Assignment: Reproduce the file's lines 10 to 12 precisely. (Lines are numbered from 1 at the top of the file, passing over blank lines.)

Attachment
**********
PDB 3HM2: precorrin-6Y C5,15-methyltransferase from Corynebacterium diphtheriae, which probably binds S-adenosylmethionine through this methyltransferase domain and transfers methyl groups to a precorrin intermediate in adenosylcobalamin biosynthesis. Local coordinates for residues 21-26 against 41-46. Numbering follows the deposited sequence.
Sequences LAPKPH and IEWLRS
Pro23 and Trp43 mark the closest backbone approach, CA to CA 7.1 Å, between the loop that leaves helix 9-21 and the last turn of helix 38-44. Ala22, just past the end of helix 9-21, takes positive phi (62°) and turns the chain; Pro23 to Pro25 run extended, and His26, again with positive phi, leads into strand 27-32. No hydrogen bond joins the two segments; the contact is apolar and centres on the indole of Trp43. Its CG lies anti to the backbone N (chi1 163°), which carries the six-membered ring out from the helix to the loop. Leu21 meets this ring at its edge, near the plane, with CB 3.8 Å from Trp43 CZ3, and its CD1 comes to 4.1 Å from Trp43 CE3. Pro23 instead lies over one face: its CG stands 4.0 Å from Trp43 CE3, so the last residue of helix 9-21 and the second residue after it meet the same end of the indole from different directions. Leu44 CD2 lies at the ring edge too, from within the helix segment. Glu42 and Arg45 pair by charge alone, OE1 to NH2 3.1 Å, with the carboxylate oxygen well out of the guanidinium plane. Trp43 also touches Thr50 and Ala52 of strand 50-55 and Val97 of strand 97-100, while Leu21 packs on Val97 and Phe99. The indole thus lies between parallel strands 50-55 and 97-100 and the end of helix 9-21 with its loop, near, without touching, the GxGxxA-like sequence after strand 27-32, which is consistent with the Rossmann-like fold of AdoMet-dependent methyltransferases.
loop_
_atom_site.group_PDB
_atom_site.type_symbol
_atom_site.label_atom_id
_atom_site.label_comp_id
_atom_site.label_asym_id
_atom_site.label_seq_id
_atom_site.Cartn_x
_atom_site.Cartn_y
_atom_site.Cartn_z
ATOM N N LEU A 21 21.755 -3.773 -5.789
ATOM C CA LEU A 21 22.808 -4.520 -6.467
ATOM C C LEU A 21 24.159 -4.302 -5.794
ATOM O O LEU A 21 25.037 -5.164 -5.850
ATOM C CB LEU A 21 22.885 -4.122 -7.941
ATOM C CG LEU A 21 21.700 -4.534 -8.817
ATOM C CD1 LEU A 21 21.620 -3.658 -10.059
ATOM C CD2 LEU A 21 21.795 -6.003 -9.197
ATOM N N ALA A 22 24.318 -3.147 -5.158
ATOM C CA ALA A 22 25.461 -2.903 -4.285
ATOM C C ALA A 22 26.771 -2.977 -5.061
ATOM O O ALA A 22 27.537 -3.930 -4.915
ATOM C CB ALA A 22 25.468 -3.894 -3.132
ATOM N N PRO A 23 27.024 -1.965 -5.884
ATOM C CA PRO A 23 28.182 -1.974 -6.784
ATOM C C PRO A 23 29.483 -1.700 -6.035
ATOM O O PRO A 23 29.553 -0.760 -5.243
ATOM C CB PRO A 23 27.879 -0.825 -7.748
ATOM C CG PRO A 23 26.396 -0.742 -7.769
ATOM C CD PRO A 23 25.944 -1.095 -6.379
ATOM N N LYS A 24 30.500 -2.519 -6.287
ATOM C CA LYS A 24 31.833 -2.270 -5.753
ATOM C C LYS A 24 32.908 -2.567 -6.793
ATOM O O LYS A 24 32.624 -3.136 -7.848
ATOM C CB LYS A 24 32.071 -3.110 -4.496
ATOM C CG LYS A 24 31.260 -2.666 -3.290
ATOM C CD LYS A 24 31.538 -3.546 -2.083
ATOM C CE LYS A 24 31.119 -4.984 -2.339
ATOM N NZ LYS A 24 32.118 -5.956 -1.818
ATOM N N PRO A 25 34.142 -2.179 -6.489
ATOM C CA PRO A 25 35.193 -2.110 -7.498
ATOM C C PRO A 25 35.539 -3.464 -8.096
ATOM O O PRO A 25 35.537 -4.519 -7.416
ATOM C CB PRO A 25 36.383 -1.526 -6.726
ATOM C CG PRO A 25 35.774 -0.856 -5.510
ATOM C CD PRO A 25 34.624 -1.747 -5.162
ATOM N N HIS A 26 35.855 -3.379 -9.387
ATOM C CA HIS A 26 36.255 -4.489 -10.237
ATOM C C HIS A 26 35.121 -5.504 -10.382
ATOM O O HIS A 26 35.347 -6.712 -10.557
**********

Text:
_atom_site.label_seq_id
_atom_site.Cartn_x
_atom_site.Cartn_y